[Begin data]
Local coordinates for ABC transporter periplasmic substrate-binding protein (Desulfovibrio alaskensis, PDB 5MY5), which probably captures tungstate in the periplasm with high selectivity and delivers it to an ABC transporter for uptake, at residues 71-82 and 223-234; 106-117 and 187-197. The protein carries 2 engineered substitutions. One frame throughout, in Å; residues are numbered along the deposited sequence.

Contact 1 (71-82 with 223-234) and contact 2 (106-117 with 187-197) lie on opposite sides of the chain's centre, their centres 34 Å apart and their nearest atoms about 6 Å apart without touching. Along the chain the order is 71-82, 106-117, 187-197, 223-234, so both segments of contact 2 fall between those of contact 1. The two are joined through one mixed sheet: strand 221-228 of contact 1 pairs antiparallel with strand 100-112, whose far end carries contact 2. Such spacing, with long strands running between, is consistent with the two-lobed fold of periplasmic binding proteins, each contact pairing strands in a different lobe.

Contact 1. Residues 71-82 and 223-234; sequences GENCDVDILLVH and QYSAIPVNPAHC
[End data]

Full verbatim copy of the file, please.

Local coordinates for ABC transporter periplasmic substrate-binding protein (Desulfovibrio alaskensis, PDB 5MY5), which probably captures tungstate in the periplasm with high selectivity and delivers it to an ABC transporter for uptake, at residues 71-82 and 223-234; 106-117 and 187-197. The protein carries 2 engineered substitutions. One frame throughout, in Å; residues are numbered along the deposited sequence.

Contact 1 (71-82 with 223-234) and contact 2 (106-117 with 187-197) lie on opposite sides of the chain's centre, their centres 34 Å apart and their nearest atoms about 6 Å apart without touching. Along the chain the order is 71-82, 106-117, 187-197, 223-234, so both segments of contact 2 fall between those of contact 1. The two are joined through one mixed sheet: strand 221-228 of contact 1 pairs antiparallel with strand 100-112, whose far end carries contact 2. Such spacing, with long strands running between, is consistent with the two-lobed fold of periplasmic binding proteins, each contact pairing strands in a different lobe.

Contact 1. Residues 71-82 and 223-234; sequences GENCDVDILLVH and QYSAIPVNPAHC